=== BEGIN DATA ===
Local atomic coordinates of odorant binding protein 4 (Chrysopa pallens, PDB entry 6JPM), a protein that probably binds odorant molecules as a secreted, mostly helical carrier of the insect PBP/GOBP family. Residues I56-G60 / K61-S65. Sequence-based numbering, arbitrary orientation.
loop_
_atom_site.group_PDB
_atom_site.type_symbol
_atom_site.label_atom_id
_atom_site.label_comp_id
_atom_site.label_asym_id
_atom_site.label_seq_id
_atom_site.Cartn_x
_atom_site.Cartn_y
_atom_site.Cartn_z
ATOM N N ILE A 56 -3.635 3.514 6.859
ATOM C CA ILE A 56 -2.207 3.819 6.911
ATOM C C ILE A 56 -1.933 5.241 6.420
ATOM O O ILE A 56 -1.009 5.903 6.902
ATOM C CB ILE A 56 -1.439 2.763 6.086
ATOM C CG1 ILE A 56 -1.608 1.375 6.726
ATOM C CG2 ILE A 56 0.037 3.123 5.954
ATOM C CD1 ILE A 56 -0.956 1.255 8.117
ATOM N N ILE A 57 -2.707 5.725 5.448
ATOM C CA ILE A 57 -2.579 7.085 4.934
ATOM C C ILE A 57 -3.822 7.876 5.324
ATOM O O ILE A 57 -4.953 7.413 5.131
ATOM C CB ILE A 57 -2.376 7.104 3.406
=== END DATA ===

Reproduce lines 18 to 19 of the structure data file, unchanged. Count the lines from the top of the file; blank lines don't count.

ATOM C CG2 ILE A 56 0.037 3.123 5.954
ATOM C CD1 ILE A 56 -0.956 1.255 8.117